Price is,of course, a huge determiner in whether your product sells. You want the price to be easily found on your page layout, and easily understood if there are pricing variations, such as with different product attributes or subscription packages.
Your copy can go a long way in justifying your product’s price point. Is your copywriting conveying value and helping the customer understand how your product is made and what she’ll get out of it if she buys it?
Instant pricing calculators can help interested customers estimate whether your pricing is worth it to them. For example, PickFu’s own pricing calculator helps customers see what a poll will cost when configured exactly how they want it.
Scarcity tactics such as displaying when inventory is running low (for example, “only 5 left!”) or when a promotion is almost over (“Sale ends at midnight!”) might also be worth experimentation.
Social proof in your product page optimization may take the form of product reviews, star ratings, social shares, or other signals to show potential customers that previous customers have bought the product, interacted with your support team, or endorsed your site in some way.
Trust indicators may be editorial reviews, customer testimonials, and third-party awards, ratings, or certifications.
Experiment with the placement and prominence of whatever social proof or trust indicators that you display on your product listing. Invite customers to review their past purchases (giving them a reason to return to your site), and see if they buy something else.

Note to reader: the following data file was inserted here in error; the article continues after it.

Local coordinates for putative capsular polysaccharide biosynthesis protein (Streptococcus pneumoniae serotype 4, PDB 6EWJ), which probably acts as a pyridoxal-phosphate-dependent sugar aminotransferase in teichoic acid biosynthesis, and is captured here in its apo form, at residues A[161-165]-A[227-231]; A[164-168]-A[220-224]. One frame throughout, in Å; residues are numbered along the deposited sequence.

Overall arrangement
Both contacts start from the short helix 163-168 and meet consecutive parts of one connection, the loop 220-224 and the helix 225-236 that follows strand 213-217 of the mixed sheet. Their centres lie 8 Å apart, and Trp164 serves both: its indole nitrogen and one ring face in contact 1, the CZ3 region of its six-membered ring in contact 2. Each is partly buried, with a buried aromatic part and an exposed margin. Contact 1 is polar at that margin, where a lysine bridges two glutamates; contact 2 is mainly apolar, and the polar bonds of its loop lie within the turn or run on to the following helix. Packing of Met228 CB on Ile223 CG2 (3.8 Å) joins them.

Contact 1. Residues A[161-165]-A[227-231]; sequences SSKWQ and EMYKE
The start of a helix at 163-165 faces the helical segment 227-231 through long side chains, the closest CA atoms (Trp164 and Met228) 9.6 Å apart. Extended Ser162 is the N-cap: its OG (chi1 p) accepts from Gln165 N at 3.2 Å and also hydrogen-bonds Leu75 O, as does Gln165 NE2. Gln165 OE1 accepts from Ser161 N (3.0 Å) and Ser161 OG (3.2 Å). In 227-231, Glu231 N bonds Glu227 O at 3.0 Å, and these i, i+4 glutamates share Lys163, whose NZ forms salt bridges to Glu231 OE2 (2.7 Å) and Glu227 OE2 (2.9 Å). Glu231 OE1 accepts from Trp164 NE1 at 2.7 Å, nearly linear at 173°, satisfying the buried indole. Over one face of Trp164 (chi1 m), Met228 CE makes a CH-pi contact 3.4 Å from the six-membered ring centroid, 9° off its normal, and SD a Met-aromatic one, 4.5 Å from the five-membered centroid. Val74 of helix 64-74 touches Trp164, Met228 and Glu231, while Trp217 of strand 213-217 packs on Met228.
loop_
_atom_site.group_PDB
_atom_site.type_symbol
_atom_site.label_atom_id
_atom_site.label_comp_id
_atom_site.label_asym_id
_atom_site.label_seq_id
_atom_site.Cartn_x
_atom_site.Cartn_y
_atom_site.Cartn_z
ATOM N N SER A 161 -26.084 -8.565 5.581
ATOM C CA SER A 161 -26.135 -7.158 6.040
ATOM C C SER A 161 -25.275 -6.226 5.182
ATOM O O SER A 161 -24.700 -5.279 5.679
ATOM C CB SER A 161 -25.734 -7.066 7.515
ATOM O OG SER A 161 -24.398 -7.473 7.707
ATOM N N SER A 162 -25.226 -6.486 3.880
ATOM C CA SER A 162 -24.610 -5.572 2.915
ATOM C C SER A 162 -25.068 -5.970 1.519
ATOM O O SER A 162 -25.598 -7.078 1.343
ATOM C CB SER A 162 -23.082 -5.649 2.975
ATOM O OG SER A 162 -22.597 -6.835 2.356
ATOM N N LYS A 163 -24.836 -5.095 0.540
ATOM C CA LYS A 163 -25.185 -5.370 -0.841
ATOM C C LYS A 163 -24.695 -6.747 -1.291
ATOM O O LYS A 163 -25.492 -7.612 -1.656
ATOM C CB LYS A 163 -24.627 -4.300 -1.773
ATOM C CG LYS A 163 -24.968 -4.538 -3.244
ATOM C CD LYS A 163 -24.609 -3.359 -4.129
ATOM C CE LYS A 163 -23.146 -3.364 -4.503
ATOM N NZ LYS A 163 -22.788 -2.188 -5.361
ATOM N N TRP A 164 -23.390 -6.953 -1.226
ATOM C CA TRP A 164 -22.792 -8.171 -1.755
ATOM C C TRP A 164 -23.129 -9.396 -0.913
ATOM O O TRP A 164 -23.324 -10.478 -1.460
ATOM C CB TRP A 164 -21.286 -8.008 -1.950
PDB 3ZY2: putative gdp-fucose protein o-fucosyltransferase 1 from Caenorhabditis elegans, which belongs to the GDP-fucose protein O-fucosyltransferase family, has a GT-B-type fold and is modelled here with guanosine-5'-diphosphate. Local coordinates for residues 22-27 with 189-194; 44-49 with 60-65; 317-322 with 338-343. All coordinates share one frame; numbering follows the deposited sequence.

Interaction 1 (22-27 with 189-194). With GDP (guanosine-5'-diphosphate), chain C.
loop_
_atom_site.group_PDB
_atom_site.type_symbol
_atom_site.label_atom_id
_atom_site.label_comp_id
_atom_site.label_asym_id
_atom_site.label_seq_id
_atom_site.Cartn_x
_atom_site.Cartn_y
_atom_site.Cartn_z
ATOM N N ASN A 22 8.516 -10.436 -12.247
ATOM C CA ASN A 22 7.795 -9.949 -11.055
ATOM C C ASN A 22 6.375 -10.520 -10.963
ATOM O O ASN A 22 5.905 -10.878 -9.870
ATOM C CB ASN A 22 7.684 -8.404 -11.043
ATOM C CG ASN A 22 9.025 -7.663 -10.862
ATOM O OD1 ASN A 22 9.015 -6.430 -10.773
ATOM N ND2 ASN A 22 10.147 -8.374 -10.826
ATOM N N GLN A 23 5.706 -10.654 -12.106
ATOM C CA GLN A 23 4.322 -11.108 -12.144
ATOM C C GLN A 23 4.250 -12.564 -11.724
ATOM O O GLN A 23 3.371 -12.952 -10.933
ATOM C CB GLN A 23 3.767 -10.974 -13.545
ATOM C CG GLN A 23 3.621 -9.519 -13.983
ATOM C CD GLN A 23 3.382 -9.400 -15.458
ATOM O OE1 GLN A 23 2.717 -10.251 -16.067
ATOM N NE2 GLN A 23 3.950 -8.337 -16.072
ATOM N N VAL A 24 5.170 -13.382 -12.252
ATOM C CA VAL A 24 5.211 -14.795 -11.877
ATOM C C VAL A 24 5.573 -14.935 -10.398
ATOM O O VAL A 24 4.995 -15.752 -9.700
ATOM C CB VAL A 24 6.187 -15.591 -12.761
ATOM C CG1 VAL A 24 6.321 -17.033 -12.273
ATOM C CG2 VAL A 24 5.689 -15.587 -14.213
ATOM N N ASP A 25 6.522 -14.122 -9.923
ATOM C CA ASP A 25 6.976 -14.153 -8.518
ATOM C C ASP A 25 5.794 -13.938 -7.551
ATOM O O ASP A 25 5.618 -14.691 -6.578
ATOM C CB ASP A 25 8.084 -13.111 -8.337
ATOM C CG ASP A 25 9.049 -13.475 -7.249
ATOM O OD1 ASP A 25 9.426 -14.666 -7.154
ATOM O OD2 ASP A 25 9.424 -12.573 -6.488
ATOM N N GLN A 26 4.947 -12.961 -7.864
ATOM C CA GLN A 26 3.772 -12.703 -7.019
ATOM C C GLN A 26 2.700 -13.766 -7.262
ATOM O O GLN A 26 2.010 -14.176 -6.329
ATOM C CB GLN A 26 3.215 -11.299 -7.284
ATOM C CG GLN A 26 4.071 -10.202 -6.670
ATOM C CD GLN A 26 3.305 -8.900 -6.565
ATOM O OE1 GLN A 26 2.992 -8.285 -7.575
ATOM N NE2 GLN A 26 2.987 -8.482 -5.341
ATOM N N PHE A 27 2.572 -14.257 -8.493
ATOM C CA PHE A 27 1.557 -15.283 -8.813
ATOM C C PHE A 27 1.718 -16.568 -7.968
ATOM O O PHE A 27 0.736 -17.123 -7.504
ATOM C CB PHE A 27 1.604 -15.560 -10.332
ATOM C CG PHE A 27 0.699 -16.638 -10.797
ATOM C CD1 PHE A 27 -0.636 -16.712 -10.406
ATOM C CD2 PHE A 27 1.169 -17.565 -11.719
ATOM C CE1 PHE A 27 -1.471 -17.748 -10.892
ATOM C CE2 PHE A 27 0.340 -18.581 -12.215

There’s a lot to consider when optimizing your product pages. But quick and easy tools like PickFu make the process painless. There are no tracking codes to implement, no long waits for data to roll in, and no ad campaigns or live website tests to manage. That’s why e-commerce sellers trust PickFu for testing and optimization.
Manny Coats, CEO of Helium10, said, “PickFu.com is where I go when I want to quickly split test Amazon product images to actual Amazon Prime customers, and know which images customers preferbefore I make my product listing live. I get results within 1 hour with detailed ‘reasons why’ they voted a certain way. This has the potential tosave thousands of dollars in lost salesfrom choosing the wrong image.”
Ready to try it for yourself? Run your first poll on PickFu now!